Tuesday, 27 December 2016
Tony & Susan by Austin Wright Review
Susan leads a comfortable suburban life: a doctor’s wife, a mother and homemaker, her quiet existence is interrupted when she receives her ex-husband Edward’s debut manuscript for her review: a novel called Nocturnal Animals. But she and Edward divorced over twenty years ago – why would he reach out to her now? Then as Susan begins reading she notices pieces of herself in the story – a vicious, dark story of revenge, rape and murder. Is Edward exorcising demons through his art or is this a veiled threat of what he’s planning to do to her and her family…?
Jake Gyllenhaal is one of my favourite actors who’s almost always in really interesting movies so when I saw the trailer for Nocturnal Animals, I wanted to read Austin Wright’s novel, Tony & Susan, first. I haven’t seen the movie yet but I hope it’s better than Wright’s novel – not that the book is bad but it’s very uneven in quality.
The first hundred or so pages are amazing. Tony is the protagonist of Edward’s novel and he and his wife and daughter are headed to their holiday home in Maine, driving through the night to get there as soon as possible. Then at some point in the night they’re forced off the road and confronted by three thugs who separate Tony from his family, drive off with his wife and daughter, and things get worse from then on. Wright ramps up the tension superbly and the narrative is wonderfully unpredictable and as fast-paced as a great thriller should be. I even liked the little touches of awkwardly phrased sentences dotted throughout to remind you we’re reading an unedited manuscript which has yet to be buffed out.
But after that initial burst of excitement things unfortunately slow down considerably. The novel shifts gears down quickly from a thriller to a slow, ponderous introspective character portrait that’s much less compelling to read. The story improves once the investigation for the thugs gets underway and every time Wright focuses on this, the novel becomes great again – the problem is when the narrative switches to Tony’s dreary day-to-day which is at least half the time.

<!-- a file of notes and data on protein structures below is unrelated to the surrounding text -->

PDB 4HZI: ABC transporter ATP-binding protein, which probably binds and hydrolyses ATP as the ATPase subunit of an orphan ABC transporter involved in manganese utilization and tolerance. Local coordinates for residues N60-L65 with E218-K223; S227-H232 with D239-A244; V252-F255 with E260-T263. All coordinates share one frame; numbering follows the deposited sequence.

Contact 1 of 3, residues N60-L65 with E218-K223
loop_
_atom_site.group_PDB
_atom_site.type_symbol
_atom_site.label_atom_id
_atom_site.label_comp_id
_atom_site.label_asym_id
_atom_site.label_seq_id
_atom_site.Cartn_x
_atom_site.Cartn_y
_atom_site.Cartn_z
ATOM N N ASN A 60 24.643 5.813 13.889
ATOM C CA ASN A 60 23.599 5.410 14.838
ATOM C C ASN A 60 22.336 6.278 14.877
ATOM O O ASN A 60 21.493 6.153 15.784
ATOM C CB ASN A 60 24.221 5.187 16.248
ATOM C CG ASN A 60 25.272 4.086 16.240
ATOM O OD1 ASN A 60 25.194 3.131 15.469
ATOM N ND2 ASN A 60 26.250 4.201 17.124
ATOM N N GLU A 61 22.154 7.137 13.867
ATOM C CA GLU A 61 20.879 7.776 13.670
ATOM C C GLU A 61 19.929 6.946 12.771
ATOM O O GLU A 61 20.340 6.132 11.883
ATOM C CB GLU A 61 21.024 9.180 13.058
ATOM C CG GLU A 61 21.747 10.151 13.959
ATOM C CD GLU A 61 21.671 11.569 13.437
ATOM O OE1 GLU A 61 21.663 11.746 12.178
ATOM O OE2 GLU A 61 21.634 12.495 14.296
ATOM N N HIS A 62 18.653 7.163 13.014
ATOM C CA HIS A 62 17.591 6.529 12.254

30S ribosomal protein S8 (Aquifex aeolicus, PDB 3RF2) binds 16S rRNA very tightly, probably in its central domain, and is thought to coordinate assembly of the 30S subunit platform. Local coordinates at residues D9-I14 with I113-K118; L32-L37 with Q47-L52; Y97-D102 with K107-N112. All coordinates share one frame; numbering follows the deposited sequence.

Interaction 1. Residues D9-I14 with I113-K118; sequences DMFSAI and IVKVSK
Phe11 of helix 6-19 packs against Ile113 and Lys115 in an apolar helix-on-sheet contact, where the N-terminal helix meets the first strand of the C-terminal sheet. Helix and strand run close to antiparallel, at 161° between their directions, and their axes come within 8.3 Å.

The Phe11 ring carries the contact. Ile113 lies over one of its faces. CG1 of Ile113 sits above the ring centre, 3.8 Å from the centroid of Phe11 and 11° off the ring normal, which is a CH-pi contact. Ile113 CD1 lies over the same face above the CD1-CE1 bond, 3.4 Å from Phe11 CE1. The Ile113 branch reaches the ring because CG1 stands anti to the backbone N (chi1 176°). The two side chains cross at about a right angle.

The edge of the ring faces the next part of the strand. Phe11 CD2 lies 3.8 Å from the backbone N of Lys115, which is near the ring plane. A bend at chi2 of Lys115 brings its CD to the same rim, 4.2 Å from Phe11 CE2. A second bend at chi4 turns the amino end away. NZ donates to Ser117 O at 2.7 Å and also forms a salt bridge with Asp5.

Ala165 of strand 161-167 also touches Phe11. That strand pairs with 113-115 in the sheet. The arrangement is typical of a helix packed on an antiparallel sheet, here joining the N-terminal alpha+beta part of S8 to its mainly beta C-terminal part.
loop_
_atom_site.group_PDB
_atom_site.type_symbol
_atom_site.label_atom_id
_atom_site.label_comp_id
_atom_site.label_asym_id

The story progresses slowly but it does progress and some scenes are better than others - Susan’s chapters, while few, were very dull and the final act is interminably drawn-out. The story is framed with Susan reading Edward’s novel - a story within a story – and what kept my interest the most throughout was the expectation of seeing Edward at the end and finding out what the point of it all was; except the ending is very underwhelming and disappointing.
That said, you could – reading deeply between the lines – interpret a more satisfying meaning to it all symbolically. (Spoilers at bottom of review).
That’s how it goes sometimes with literary fiction: the genre loves the open-ended interpretations and it depends on the reader how they want to see it – and there’s almost certainly other ways to look at the novel I haven’t considered.